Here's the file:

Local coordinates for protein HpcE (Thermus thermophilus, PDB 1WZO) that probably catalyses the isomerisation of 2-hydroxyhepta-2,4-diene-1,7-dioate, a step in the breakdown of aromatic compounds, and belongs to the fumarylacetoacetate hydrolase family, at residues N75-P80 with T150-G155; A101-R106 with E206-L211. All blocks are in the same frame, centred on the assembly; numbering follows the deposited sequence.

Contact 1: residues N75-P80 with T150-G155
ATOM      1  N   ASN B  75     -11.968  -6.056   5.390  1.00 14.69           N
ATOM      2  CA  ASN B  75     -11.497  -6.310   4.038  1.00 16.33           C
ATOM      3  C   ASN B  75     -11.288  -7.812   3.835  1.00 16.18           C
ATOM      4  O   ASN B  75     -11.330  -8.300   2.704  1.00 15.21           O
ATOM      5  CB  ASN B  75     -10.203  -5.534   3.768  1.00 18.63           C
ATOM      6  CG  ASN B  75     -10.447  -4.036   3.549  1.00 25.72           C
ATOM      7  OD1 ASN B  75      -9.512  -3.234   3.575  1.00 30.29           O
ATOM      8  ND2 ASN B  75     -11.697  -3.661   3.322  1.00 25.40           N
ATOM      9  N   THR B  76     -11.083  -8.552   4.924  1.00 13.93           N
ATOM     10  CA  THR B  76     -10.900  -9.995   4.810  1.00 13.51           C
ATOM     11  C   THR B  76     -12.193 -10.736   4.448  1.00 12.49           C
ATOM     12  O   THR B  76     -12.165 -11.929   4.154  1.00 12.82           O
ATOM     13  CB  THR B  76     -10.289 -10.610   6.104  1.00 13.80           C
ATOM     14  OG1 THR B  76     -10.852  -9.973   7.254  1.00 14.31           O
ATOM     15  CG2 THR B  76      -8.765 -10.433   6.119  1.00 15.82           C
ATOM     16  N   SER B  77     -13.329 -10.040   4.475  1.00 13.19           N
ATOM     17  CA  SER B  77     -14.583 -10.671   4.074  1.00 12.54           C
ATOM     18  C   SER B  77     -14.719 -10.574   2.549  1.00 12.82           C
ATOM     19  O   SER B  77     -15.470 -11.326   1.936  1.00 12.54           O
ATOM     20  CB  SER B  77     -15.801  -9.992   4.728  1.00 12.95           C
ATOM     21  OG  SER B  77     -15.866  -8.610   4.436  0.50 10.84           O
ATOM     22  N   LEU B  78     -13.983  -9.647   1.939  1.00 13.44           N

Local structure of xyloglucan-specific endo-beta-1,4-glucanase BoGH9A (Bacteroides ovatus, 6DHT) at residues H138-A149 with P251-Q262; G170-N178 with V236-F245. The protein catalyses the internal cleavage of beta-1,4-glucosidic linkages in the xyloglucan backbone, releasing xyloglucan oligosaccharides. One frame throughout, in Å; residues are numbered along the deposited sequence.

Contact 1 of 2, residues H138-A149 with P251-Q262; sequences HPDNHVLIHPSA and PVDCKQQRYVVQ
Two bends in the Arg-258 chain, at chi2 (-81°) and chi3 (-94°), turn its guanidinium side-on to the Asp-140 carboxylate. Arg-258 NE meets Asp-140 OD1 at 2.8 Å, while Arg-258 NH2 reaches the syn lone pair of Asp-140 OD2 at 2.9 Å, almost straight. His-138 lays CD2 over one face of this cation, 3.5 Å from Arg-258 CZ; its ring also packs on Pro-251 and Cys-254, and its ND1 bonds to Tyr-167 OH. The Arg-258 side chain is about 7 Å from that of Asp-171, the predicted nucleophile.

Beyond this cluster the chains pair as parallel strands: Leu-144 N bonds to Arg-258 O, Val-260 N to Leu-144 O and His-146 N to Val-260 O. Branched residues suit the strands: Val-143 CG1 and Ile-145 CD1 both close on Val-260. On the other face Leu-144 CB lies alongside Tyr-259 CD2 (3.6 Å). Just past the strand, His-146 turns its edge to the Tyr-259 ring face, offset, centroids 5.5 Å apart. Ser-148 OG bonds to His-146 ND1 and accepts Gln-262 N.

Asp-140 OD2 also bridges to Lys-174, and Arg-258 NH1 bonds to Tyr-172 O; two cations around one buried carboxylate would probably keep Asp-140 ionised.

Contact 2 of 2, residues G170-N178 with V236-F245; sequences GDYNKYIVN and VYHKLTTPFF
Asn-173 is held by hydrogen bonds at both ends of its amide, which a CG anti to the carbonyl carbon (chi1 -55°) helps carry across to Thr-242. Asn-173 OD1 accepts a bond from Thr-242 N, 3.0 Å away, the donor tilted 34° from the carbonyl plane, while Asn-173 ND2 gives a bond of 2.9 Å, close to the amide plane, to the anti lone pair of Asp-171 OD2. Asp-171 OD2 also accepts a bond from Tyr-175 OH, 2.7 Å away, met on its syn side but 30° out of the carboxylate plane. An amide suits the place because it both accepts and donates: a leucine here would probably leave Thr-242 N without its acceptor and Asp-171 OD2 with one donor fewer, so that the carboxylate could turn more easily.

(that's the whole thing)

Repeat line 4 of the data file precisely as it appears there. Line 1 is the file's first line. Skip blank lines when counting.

ATOM      2  CA  ASN B  75     -11.497  -6.310   4.038  1.00 16.33           C